A sharp knife is a good knife

Discussion in 'Other Weapons' started by FMtango, Sep 17, 2010.

  1. FMtango

    FMtango New Member

    I had nothing better to do than to sit here with my lansky sharpener and hone the blades again today. I found out how difficult it is to get a good edge
    on a knife with that tungsten carbide coating.That took me about 30 minutes of work to get it done.I find that the 3 to 6 inch blades work best in the Lansky but my KA-BAR is another matter. I can make it work but I just cannot get the angle of the edge good enough to get it right.

    I dont want to use any thing that will mess up the finish of the blade and when you go filing and grinding on the knife I think it just defeats the intentional purpose of that knife. So, in retrospect, do any one of you know a better way to put an edge on my KA-BAR with out grinding on it?
  2. M14sRock

    M14sRock Active Member

    I suggest you start with a cheap knife and learn to use a good Arkansas stone. Patience is the key, and practice makes perfect.

    For a quick touch up, try one of the Ultimate Edge diamond steels.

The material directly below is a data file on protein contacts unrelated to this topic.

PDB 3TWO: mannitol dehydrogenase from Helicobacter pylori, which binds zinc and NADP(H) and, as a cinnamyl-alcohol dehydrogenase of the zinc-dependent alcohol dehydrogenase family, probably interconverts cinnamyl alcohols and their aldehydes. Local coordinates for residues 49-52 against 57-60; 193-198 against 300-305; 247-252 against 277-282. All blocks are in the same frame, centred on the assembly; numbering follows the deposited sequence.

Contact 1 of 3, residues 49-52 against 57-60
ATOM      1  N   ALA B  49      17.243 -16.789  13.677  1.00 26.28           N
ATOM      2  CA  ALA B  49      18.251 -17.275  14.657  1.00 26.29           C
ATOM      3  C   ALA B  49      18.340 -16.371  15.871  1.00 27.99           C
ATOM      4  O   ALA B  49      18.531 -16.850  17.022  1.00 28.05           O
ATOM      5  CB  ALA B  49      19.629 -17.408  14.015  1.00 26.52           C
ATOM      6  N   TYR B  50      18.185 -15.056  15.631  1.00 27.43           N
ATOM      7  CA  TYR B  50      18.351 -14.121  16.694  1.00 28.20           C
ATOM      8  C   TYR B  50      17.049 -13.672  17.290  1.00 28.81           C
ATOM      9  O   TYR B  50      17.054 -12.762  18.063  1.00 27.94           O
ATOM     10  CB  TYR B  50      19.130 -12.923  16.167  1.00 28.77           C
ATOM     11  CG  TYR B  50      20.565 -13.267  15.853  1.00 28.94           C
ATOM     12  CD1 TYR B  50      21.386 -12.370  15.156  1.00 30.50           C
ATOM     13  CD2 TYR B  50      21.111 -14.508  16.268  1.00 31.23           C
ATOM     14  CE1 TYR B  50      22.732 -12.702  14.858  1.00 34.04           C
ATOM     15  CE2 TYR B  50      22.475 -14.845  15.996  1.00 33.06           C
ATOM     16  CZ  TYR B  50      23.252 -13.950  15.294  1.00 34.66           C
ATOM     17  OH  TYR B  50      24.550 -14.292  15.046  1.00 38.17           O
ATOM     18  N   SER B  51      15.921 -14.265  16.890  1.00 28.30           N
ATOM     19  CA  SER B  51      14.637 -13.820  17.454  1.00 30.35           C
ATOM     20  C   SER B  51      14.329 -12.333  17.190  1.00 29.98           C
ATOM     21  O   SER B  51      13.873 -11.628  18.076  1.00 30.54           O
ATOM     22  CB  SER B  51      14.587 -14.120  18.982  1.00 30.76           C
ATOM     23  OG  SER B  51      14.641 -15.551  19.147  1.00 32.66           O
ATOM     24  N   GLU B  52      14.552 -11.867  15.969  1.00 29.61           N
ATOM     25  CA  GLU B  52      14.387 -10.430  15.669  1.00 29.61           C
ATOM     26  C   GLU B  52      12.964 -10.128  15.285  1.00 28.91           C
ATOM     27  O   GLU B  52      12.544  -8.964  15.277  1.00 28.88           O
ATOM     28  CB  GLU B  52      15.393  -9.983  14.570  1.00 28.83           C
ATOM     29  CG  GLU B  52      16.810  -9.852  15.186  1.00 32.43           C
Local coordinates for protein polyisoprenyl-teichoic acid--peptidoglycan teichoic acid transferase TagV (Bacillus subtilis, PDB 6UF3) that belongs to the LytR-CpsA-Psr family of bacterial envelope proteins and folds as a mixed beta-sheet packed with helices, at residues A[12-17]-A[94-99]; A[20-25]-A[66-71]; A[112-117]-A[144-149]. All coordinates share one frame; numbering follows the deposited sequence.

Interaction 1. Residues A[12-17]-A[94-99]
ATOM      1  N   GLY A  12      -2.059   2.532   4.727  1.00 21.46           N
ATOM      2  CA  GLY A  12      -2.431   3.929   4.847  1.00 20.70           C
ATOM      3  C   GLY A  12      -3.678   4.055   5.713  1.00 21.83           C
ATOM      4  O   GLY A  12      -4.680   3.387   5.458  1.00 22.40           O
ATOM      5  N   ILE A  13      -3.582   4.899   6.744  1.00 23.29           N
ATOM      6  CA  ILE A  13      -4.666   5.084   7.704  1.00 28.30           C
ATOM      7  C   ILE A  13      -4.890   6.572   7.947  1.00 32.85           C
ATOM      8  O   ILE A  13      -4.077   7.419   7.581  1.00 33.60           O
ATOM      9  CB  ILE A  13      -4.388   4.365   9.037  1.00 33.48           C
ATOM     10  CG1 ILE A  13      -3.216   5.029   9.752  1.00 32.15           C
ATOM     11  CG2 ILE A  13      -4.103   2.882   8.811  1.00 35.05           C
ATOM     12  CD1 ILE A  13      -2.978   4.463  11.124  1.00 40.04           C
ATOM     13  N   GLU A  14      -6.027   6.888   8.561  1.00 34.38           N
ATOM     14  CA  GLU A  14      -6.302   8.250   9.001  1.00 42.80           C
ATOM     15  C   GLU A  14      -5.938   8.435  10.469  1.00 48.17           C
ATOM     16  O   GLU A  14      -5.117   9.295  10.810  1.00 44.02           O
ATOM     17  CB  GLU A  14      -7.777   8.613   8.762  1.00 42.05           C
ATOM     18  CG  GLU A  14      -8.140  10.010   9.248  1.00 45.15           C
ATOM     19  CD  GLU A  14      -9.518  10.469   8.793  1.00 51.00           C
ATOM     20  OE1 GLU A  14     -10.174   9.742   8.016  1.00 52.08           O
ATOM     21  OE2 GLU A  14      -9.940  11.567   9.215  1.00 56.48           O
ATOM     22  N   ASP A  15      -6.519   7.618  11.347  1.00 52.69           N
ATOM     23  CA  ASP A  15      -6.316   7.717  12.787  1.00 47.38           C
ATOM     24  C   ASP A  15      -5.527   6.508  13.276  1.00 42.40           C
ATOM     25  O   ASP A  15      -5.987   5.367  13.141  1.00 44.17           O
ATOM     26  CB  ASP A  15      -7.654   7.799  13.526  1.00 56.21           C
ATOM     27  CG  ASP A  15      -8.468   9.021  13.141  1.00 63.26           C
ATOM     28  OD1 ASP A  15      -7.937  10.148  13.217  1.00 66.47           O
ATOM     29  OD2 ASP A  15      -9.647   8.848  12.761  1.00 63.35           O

3. Franciscomv

    Franciscomv New Member

    The Lansky system, like all similar sharpening gadgets, has a lot of limitations. It will work fine on some blade sizes and shapes, but it is a pain in the butt to use with others.

    The angle guides are great as long as the manufacturer of the knife you're trying to sharpen happened to grind the edge bevel at that exact same angle. Otherwise you'll need to work a lot to reprofile the edge to fit the sharpener.

    Recurves, hawkbills, convex ground blades, large blades (over 6") or very small ones are challenging to sharpen on the Lansky.

    IMHO, there's no substitute to freehand sharpening. Learn that skill and a simple set of stones is all you'll need no matter what you need to sharpen. Start practicing with cheap knives until you get the hang of it, after a while you'll be able to do it by "feel" and you'll be free from those complicated and bulky sharpening jigs.
  4. Poink88

    Poink88 New Member

    As stated, I like free hand but prefer diamond hones than stone. The flat surface don't deform and lasts a lot longer. This will help you maintain your angle which is the most critical part.

    Amazingly, the cheap HarborFreight ones (though far from the best) works just fine.
  5. Neophyte1

    Neophyte1 New Member

    Mucked up

    It would be nice to have had the Lansky system; web; and folks that actually knew how to properly sharpen around before I messed up some good working knives.
    Even with the Lansky; (in the beginning) I messed up some good sharpening moments learning about angles.
    Going on the Internet helped me lots (Crazy Sharp) type vids. These folks are wow weeee involved. I doubt I'll reach anything close to what they call sharp; the information really filled in many questions that I have had and have. I still use the Lansky system; yes with it's limitations; ending up with fewer butchered sharpenings moments. (notice my butchered)